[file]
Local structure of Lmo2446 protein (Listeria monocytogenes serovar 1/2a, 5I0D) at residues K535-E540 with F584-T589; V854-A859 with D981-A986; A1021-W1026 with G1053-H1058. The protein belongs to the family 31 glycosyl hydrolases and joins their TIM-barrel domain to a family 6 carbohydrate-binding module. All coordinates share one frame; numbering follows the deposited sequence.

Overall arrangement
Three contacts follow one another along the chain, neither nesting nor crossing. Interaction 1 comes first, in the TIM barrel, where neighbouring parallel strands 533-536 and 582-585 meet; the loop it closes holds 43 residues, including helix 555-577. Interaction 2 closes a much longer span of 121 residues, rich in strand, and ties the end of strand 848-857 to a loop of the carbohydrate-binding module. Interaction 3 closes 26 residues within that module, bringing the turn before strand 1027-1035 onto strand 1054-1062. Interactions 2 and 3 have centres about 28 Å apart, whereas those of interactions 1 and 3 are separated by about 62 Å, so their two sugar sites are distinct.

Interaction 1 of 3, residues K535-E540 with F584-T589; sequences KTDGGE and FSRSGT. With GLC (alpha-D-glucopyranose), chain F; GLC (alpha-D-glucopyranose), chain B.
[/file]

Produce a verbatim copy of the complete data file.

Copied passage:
Local structure of Lmo2446 protein (Listeria monocytogenes serovar 1/2a, 5I0D) at residues K535-E540 with F584-T589; V854-A859 with D981-A986; A1021-W1026 with G1053-H1058. The protein belongs to the family 31 glycosyl hydrolases and joins their TIM-barrel domain to a family 6 carbohydrate-binding module. All coordinates share one frame; numbering follows the deposited sequence.

Overall arrangement
Three contacts follow one another along the chain, neither nesting nor crossing. Interaction 1 comes first, in the TIM barrel, where neighbouring parallel strands 533-536 and 582-585 meet; the loop it closes holds 43 residues, including helix 555-577. Interaction 2 closes a much longer span of 121 residues, rich in strand, and ties the end of strand 848-857 to a loop of the carbohydrate-binding module. Interaction 3 closes 26 residues within that module, bringing the turn before strand 1027-1035 onto strand 1054-1062. Interactions 2 and 3 have centres about 28 Å apart, whereas those of interactions 1 and 3 are separated by about 62 Å, so their two sugar sites are distinct.

Interaction 1 of 3, residues K535-E540 with F584-T589; sequences KTDGGE and FSRSGT. With GLC (alpha-D-glucopyranose), chain F; GLC (alpha-D-glucopyranose), chain B.